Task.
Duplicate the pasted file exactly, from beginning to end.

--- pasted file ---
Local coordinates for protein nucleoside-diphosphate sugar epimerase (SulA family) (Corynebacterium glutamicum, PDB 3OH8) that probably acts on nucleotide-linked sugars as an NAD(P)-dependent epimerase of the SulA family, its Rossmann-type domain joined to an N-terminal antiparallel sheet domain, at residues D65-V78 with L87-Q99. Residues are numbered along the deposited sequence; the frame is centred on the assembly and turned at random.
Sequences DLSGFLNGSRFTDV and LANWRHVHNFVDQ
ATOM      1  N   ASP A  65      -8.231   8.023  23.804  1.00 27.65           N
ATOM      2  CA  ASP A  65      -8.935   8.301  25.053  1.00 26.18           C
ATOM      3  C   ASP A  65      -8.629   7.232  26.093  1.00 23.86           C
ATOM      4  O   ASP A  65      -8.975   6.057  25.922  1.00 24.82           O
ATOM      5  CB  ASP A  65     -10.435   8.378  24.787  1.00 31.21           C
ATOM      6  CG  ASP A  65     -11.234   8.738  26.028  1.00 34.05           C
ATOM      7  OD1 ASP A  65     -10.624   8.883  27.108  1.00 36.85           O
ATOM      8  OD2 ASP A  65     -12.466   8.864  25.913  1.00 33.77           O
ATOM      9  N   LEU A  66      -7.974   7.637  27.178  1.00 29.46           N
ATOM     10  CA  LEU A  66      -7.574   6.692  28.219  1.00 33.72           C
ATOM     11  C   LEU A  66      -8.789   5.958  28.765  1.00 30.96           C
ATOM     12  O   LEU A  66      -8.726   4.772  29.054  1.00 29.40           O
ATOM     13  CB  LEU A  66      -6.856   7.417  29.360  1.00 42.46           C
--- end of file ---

Local coordinates for protein nucleoside-diphosphate sugar epimerase (SulA family) (Corynebacterium glutamicum, PDB 3OH8) that probably acts on nucleotide-linked sugars as an NAD(P)-dependent epimerase of the SulA family, its Rossmann-type domain joined to an N-terminal antiparallel sheet domain, at residues D65-V78 with L87-Q99. Residues are numbered along the deposited sequence; the frame is centred on the assembly and turned at random.
Sequences DLSGFLNGSRFTDV and LANWRHVHNFVDQ
ATOM      1  N   ASP A  65      -8.231   8.023  23.804  1.00 27.65           N
ATOM      2  CA  ASP A  65      -8.935   8.301  25.053  1.00 26.18           C
ATOM      3  C   ASP A  65      -8.629   7.232  26.093  1.00 23.86           C
ATOM      4  O   ASP A  65      -8.975   6.057  25.922  1.00 24.82           O
ATOM      5  CB  ASP A  65     -10.435   8.378  24.787  1.00 31.21           C
ATOM      6  CG  ASP A  65     -11.234   8.738  26.028  1.00 34.05           C
ATOM      7  OD1 ASP A  65     -10.624   8.883  27.108  1.00 36.85           O
ATOM      8  OD2 ASP A  65     -12.466   8.864  25.913  1.00 33.77           O
ATOM      9  N   LEU A  66      -7.974   7.637  27.178  1.00 29.46           N
ATOM     10  CA  LEU A  66      -7.574   6.692  28.219  1.00 33.72           C
ATOM     11  C   LEU A  66      -8.789   5.958  28.765  1.00 30.96           C
ATOM     12  O   LEU A  66      -8.726   4.772  29.054  1.00 29.40           O
ATOM     13  CB  LEU A  66      -6.856   7.417  29.360  1.00 42.46           C